Data released by the department this week shows the unemployment rate for 2013 college graduates — anyone age 20 to 29 who earned a four-year or advanced degree — was 10.9 percent. That was down from 13.3 percent in 2012 and was the lowest since 7.7 percent in 2007. The drop indicates a recovery in overall U.S. economic growth.
Soon-to-be Kennesaw State University graduate Brigette Snyder, 23, hopes that spells good news for her.
“My job search been going really well so far,” said the Woodstock High School graduate and soccer enthusiast. “I’m a little different because of my major and area of study.”
Snyder, a double major in international affairs and African diaspora studies, is looking for something that can lead to graduate school opportunities.
“I think it’s important to specialize,” she said. “I’m pursuing jobs that can lead to a master’s degree, a doctorate or even law school, so I’m looking for jobs within the university system.”
Another possibility is the Peace Corps, which has a year-long application process. Snyder hasn’t found anything just yet but things look promising with a few weeks left before graduation.
In general, she has noticed friends getting liberal arts degrees are having to work hard to find a job. Those getting technical degrees, on the other hand, are having no trouble.
“If you’re going to do liberal arts, you have to specialize,” she said. “You can’t just graduate and have things happen.”
Unemployment higher for recent grads than for average worker
Unemployment for recent grads was still higher than the 9.6 percent rate for all Americans aged 20 to 29. The unemployment rate for recent grads is also more than 3 percent higher than it was before the Great Recession.
Over time, however, Americans who have college degrees are still far more likely to find employment and to earn more than those who don’t.
And while opportunities for new college grads remain few, they’re increasing.
Last year’s female graduates fared better than men: 9 percent were unemployed as of October last year, compared with 13.7 percent of men.
Analysts note the economy has been generating jobs in many low-wage fields — such as retail and hotels — that disproportionately employ women.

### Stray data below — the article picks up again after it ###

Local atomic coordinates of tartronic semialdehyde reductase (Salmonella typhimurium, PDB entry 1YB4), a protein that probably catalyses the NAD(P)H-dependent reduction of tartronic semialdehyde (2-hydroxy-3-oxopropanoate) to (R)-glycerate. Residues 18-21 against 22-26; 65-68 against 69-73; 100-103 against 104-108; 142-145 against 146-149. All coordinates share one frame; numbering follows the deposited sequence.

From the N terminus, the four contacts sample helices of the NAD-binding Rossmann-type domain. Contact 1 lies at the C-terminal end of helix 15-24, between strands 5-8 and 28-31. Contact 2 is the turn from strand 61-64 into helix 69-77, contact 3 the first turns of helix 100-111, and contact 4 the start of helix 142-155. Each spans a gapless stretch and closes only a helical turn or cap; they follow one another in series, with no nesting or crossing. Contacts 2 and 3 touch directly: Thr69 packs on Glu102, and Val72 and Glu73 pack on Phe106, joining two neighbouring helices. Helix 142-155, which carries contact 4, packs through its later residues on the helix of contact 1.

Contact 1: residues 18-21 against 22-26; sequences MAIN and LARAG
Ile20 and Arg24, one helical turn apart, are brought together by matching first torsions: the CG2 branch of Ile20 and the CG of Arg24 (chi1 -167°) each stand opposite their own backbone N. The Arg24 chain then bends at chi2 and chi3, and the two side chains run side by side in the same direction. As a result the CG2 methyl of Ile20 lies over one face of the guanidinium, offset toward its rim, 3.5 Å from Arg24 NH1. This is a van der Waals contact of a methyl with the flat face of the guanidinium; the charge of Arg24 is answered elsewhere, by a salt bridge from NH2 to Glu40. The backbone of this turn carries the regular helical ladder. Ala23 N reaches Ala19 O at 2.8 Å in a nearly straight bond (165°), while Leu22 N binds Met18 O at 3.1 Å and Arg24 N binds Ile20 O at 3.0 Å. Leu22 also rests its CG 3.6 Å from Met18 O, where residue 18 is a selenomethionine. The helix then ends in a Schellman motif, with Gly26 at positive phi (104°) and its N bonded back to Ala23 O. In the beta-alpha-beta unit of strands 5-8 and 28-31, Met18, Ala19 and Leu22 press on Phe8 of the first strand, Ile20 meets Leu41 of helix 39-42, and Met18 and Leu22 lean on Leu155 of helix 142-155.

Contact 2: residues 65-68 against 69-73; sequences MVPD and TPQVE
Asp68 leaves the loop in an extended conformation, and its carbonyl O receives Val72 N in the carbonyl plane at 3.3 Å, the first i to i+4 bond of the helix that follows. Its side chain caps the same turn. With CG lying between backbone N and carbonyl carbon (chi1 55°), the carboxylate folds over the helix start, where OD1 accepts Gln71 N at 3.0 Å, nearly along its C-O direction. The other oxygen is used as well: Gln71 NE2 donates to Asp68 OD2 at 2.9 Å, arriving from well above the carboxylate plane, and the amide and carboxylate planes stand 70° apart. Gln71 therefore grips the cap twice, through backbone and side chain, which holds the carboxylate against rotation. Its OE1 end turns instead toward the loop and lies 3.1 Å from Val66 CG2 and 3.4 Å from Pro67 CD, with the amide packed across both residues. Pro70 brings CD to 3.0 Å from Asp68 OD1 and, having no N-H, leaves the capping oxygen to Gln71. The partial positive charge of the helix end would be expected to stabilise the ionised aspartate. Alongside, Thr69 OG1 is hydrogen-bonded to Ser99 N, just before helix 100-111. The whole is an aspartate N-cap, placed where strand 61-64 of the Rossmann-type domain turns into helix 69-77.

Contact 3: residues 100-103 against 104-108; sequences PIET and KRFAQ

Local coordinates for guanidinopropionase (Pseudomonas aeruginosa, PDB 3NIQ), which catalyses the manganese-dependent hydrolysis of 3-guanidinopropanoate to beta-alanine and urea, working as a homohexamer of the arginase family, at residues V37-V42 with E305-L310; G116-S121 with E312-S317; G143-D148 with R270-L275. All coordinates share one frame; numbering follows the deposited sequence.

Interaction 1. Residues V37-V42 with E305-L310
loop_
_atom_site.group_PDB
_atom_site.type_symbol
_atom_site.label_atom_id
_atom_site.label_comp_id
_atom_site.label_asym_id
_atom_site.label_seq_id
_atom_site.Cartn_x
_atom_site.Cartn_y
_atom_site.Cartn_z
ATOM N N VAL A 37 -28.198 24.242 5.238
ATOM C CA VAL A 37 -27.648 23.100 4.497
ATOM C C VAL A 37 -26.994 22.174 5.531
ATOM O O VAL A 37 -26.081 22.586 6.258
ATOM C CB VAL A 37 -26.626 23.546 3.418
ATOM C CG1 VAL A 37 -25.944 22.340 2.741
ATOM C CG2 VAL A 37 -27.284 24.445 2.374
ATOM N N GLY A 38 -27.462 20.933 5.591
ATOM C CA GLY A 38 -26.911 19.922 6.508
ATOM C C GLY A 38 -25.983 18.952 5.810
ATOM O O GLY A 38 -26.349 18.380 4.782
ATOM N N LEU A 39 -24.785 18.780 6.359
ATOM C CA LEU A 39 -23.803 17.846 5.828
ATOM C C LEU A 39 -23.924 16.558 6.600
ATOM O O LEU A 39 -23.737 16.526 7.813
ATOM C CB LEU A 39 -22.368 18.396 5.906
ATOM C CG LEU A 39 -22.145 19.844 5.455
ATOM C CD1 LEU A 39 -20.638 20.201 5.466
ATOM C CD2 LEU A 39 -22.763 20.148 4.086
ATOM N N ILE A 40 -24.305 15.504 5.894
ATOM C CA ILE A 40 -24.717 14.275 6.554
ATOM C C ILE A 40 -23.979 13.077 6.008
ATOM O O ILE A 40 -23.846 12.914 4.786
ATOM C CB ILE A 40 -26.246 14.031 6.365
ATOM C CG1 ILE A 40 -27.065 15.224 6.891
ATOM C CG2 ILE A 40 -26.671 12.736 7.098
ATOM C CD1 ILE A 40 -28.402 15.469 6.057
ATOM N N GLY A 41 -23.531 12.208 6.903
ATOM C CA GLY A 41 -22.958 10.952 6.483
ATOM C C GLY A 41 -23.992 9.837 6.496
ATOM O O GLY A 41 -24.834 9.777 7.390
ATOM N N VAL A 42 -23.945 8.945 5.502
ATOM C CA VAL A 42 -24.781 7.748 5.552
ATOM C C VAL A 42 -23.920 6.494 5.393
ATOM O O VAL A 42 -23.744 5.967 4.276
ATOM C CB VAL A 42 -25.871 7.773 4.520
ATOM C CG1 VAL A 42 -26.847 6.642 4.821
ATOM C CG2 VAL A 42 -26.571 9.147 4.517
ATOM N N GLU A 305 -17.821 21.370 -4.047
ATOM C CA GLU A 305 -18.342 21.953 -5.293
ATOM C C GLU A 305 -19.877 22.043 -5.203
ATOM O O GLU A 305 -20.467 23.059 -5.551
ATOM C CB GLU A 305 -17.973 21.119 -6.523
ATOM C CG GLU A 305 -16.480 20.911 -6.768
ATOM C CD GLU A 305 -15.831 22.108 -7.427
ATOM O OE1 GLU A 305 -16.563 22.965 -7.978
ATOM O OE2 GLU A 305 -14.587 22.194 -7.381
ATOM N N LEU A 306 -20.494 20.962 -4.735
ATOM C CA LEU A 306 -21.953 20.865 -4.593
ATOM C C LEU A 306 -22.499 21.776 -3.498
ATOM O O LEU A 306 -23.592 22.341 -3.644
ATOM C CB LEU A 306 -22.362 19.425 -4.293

The Labor Department reports 260,000 college graduates were last year earning at or below the federal minimum wage of $7.25 an hour. That’s down from a peak of 327,000 in 2010 but more than double the 127,000 in 2007, the year the recession began.
One lucky liberal arts major at KSU is Alyssa Albert, 22. A public relations major, she plans to graduate in May and already has a job lined up.
“The job search was easier than I expected,” said Albert, a 2010 graduate of Peachtree Ridge High School in Gwinnett County. “I feel like Kennesaw helped us a lot in finding internships and getting connected I the Atlanta area.”
Many of Albert’s friends have found short-term jobs, positions that might last them through the next year, but career-type jobs have been harder to come by.
Several are planning on attending graduate school.
Albert said started attending North River Church of Christ in Marietta when she moved to the area, and used her connections there to land a public relations job at the church.
She said she can’t wait to get started.
“I got an internship there and have been working with campus ministry and doing fundraisers,” she said. “I like public relations because it gives you lots of opportunities to try different tings instead of having to be specific. I also like being able to look at a project from beginning to end.”
Information from the Associated Press was used in this story.